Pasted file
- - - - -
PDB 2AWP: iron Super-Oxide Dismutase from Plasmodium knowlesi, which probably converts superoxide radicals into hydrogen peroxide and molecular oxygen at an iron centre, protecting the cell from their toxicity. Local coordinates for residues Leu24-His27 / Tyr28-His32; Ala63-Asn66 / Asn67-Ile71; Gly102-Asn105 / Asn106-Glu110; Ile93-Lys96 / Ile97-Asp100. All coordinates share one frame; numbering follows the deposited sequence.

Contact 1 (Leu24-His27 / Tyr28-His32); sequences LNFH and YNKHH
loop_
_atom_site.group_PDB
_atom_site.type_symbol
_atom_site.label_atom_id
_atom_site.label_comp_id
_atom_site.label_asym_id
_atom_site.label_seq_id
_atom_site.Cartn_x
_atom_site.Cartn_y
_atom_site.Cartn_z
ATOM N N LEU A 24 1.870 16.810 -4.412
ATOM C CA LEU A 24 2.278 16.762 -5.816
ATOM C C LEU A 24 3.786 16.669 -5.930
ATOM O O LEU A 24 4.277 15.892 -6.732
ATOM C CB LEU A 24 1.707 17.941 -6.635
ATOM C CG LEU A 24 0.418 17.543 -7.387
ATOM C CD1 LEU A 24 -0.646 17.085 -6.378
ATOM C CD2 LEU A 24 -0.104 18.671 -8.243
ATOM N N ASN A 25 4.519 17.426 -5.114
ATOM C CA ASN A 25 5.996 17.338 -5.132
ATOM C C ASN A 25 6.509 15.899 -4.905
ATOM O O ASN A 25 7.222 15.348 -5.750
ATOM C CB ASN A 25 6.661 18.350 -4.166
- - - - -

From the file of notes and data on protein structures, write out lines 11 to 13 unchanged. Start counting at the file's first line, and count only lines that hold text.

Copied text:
_atom_site.Cartn_y
_atom_site.Cartn_z
ATOM N N LEU A 24 1.870 16.810 -4.412